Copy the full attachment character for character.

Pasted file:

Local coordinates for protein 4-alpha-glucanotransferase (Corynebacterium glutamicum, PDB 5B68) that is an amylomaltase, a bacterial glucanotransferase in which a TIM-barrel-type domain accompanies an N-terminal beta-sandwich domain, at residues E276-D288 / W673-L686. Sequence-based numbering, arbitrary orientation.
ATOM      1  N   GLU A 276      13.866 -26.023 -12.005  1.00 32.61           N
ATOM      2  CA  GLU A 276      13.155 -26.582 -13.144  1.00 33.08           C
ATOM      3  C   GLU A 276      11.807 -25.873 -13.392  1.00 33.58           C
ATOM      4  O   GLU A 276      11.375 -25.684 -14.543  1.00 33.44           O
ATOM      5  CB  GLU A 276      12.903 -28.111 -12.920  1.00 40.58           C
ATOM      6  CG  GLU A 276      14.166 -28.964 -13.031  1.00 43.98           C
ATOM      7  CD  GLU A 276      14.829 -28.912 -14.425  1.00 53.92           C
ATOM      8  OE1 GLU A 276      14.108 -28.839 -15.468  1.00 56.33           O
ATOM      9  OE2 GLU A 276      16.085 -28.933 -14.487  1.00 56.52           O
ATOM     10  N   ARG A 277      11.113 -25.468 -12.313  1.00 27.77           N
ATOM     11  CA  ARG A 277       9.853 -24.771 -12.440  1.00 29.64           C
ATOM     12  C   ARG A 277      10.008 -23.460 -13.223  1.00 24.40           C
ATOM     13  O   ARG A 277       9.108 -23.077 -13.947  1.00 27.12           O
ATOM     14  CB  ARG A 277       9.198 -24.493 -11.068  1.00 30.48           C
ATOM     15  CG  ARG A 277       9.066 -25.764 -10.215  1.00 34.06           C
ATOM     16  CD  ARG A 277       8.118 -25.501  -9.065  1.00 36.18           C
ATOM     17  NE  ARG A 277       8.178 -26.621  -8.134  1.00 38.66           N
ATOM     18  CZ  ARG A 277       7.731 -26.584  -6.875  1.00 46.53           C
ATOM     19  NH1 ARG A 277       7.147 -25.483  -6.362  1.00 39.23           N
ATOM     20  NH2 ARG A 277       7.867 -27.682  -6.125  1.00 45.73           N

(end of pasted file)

Local coordinates for protein 4-alpha-glucanotransferase (Corynebacterium glutamicum, PDB 5B68) that is an amylomaltase, a bacterial glucanotransferase in which a TIM-barrel-type domain accompanies an N-terminal beta-sandwich domain, at residues E276-D288 / W673-L686. Sequence-based numbering, arbitrary orientation.
ATOM      1  N   GLU A 276      13.866 -26.023 -12.005  1.00 32.61           N
ATOM      2  CA  GLU A 276      13.155 -26.582 -13.144  1.00 33.08           C
ATOM      3  C   GLU A 276      11.807 -25.873 -13.392  1.00 33.58           C
ATOM      4  O   GLU A 276      11.375 -25.684 -14.543  1.00 33.44           O
ATOM      5  CB  GLU A 276      12.903 -28.111 -12.920  1.00 40.58           C
ATOM      6  CG  GLU A 276      14.166 -28.964 -13.031  1.00 43.98           C
ATOM      7  CD  GLU A 276      14.829 -28.912 -14.425  1.00 53.92           C
ATOM      8  OE1 GLU A 276      14.108 -28.839 -15.468  1.00 56.33           O
ATOM      9  OE2 GLU A 276      16.085 -28.933 -14.487  1.00 56.52           O
ATOM     10  N   ARG A 277      11.113 -25.468 -12.313  1.00 27.77           N
ATOM     11  CA  ARG A 277       9.853 -24.771 -12.440  1.00 29.64           C
ATOM     12  C   ARG A 277      10.008 -23.460 -13.223  1.00 24.40           C
ATOM     13  O   ARG A 277       9.108 -23.077 -13.947  1.00 27.12           O
ATOM     14  CB  ARG A 277       9.198 -24.493 -11.068  1.00 30.48           C
ATOM     15  CG  ARG A 277       9.066 -25.764 -10.215  1.00 34.06           C
ATOM     16  CD  ARG A 277       8.118 -25.501  -9.065  1.00 36.18           C
ATOM     17  NE  ARG A 277       8.178 -26.621  -8.134  1.00 38.66           N
ATOM     18  CZ  ARG A 277       7.731 -26.584  -6.875  1.00 46.53           C
ATOM     19  NH1 ARG A 277       7.147 -25.483  -6.362  1.00 39.23           N
ATOM     20  NH2 ARG A 277       7.867 -27.682  -6.125  1.00 45.73           N